Ufi Ibrahim, CEO of the leading hospitality and tourism agenda- setter, the British Hospitality Association, has joined leaders from Britain’s Top 100 companies and organisations to pledge support for the newly-launched ‘Let Britain Fly’ Campaign.
The Campaign, which warns that the need for more airport capacity is urgent, aims to build cross-party political support to build new runways in the UK. This, it argues, will enable Britain to retain its status as Europe’s aviation hub. Without a new runway, campaigners fear that the UK will lose its competitive edge.
‘Let Britain Fly’ has captured the imagination of industry bosses from leading UK-based companies, including Asda, Boots, HSBC, Lloyds Banking Group, Next and WPP as well as travel organisations including the pilots’ union BALPA, the Association of Corporate Travel Executives (ACTE) and the Board of Airline Representatives in the UK (BAR UK).
Says Ufi Ibrahim, CEO of the British Hospitality Association: “It is crucial that Britain continues to evolve both commercially and internationally, and building new runways is key to modernization. Competition is greater than ever before, and connectivity to both established and emerging countries is crucial for the hospitality and tourism industry, both in terms of attracting tourists to the UK and building business.”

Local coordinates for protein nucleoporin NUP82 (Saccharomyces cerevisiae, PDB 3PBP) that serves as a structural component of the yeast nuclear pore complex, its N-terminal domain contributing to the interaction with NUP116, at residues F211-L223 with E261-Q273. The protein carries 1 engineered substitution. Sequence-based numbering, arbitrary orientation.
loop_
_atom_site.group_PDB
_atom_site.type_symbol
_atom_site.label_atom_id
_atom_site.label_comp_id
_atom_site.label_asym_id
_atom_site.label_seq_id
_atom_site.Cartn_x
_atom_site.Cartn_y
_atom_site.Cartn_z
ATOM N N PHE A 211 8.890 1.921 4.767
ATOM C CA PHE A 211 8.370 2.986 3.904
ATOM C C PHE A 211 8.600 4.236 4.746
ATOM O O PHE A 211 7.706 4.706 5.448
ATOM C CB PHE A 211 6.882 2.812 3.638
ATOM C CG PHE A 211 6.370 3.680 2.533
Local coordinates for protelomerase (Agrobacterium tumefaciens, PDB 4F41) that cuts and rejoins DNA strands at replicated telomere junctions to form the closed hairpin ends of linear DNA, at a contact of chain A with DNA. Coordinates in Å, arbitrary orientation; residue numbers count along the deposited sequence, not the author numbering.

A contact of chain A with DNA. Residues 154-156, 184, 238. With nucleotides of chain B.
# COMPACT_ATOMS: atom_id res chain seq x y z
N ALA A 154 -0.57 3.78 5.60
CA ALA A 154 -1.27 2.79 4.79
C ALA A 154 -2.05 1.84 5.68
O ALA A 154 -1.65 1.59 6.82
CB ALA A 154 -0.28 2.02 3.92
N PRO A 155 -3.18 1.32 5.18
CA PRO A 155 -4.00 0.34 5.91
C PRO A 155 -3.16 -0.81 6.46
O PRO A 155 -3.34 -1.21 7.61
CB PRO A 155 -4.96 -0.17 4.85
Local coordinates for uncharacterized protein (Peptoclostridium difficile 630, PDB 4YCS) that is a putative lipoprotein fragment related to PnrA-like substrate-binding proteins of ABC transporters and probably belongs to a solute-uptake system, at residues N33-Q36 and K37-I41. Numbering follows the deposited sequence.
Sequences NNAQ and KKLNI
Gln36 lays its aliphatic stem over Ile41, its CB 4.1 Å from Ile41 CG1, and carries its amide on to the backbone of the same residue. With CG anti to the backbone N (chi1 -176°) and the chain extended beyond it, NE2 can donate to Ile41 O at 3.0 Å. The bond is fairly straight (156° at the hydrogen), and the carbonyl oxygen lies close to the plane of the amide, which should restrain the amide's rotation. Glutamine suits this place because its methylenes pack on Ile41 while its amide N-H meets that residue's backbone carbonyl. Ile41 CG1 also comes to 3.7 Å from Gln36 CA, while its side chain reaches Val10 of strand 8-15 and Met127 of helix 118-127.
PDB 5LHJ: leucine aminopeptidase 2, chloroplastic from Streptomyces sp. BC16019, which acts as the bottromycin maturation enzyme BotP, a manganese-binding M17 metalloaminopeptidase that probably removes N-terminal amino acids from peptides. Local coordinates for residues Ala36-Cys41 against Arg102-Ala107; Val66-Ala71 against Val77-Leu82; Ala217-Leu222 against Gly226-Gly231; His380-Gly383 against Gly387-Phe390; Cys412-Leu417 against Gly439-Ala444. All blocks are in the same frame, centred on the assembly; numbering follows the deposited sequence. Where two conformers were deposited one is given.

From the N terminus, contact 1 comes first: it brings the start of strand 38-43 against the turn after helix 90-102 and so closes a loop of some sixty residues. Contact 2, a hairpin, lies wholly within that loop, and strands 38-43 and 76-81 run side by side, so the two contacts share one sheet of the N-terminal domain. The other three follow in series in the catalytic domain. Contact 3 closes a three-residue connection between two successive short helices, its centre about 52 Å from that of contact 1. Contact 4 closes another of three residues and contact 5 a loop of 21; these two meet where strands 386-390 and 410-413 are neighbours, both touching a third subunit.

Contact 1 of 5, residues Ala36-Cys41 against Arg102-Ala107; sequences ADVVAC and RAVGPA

A report from ‘Let Britain Fly’ says: “If our economy is to flourish in the future it is vital we continue to be one of the best connected countries in the world. This is why we believe Britain remaining Europe’s most important aviation hub is of strategic national importance. If our politicians fail to act there is a real risk that our economy will lose its competitive edge. Aviation policy should form part of a wider transport and infrastructure plan which reconciles different economic priorities across Britain, with modernised aviation and transport infrastructure contributing to economic growth in all parts of the country.”
The campaign launch comes hot on the heels of George Osborne’s October announcement that Visa applications for Chinese visitors entering the UK will be simplified, The BHA, together with support from the UKCVA, the CBI, Institute of Directors and the British Chamber of Commerce has been proactively lobbying this issue, campaigning for swift visa reform. In addition, the BHA has been working directly with the Home Office and the UK Border Agency to identify the issues and how they impact the UK economy. It is estimated that in 2012 the UK's estimated loss to competitors was £1.2bn of Chinese tourism receipts.
Image by letbritainfly.com